In Search of "Friendship": Energy Policy, Trade, and Varieties of Socialism in the Soviet Bloc, 1872-1984
“In Search of Friendship” attempts to set straight the confounding record on Russian oil in the twentieth century. Engaging a rich literature centered on questions of national energy dependency, a broad term denoting fraught reliance on potentially scarce fuel supplies, the dissertation poses alternative questions of energy transition, or changes in the state of a given energy system. These questions include the following: Why did the Soviet government neglect its oil industry for more than two decades after coming to power? How did that same government then manage to transform its oil industry into a global leader within less than a decade during the Cold War? And how did it manage to mobilize the material resources, political will, and technical know-how to build the world’s longest oil pipeline, which they named “Druzhba,” the Russian word for friendship? Traditionally, scholars have answered these questions by arguing that the Soviet government repurposed tried-and-true tools of central economic planning as circumstances demanded, changing its underlying economic system little in the process. Applying a business history approach, “In Search of Friendship” counters this narrative by bringing the socialist firm to the center of its analysis to create a narrative of dynamic if ultimately unsuccessful change and innovation. In short, it supplant a story of what one historian has called “history’s cruel tricks” with another story of “best laid plans gone awry.” In the process, it draws heavily on material from more than a dozen historical repositories in Russia, including the State Archive of the Russian Federation, the Russian State Archive of the Economy, and the National Archive of the Republic of Tatarstan.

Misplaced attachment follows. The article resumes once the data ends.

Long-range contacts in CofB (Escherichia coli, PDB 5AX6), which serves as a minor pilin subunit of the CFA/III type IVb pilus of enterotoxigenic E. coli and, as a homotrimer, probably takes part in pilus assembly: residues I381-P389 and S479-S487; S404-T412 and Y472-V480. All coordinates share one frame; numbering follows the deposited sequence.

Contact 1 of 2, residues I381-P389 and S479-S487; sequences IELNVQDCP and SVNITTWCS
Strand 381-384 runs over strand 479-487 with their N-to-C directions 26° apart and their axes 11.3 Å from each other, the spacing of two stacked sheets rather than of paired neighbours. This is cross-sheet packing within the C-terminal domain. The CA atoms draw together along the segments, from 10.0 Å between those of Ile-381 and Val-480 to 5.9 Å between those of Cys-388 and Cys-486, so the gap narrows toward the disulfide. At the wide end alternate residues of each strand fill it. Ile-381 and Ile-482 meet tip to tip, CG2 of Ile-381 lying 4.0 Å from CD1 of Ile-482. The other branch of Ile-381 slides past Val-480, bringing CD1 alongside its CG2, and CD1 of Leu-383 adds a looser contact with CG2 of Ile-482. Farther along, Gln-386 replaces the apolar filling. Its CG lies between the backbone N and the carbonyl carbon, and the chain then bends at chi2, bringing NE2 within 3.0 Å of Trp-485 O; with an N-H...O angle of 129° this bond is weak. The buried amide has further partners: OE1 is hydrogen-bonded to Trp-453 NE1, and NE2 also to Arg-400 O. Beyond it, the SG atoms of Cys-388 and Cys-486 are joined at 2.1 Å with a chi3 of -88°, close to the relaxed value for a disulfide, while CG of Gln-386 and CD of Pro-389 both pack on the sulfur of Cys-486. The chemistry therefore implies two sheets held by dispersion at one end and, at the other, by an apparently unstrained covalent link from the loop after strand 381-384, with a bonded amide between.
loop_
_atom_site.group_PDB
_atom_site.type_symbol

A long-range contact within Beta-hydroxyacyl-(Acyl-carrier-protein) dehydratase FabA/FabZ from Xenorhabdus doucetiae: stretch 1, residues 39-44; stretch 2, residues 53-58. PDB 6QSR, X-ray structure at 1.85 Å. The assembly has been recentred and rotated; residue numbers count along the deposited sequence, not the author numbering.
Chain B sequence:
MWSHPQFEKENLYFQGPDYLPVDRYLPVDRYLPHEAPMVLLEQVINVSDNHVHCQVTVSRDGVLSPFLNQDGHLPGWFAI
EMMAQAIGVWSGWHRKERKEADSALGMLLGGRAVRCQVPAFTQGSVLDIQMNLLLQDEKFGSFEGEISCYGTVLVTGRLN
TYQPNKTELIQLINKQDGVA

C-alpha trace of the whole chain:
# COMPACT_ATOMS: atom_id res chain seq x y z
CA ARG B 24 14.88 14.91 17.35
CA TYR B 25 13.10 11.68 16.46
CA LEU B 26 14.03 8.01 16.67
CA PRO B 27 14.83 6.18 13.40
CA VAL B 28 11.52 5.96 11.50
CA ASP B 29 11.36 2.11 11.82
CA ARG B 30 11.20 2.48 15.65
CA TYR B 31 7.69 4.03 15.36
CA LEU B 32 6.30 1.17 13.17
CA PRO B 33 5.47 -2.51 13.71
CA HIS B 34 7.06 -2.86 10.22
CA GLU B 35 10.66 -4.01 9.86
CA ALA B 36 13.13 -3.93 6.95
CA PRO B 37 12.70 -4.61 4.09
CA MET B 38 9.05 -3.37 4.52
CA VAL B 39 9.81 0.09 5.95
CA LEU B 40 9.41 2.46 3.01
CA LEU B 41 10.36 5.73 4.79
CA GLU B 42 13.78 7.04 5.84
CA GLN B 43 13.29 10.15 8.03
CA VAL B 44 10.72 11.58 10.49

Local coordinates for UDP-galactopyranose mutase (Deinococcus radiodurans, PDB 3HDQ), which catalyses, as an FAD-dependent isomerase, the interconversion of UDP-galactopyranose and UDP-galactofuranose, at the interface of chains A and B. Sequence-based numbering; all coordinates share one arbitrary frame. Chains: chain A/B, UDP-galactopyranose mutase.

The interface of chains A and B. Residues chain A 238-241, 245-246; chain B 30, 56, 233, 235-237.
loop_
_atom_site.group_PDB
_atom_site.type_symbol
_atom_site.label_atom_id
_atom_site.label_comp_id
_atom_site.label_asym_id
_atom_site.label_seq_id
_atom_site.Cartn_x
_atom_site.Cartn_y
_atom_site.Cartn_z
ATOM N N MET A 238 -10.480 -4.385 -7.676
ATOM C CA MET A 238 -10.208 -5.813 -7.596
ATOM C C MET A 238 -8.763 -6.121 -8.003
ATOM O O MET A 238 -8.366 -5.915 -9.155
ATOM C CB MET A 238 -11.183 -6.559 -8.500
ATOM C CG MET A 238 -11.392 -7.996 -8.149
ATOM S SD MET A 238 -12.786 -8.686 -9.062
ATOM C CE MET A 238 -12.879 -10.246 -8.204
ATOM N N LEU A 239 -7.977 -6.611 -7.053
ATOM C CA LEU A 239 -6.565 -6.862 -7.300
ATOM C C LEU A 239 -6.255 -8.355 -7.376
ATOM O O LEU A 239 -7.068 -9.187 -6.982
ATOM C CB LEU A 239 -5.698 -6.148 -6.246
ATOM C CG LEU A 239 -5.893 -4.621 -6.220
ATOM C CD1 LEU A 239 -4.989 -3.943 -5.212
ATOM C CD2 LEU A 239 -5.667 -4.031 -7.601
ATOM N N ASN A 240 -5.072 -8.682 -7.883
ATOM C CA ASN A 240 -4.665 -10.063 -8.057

This work is licensed under a Creative Commons Attribution-Noncommercial-No Derivative Works 3.0 United States License.
Rights for Collection: Duke Dissertations
Works are deposited here by their authors, and represent their research and opinions, not that of Duke University. Some materials and descriptions may include offensive content. More info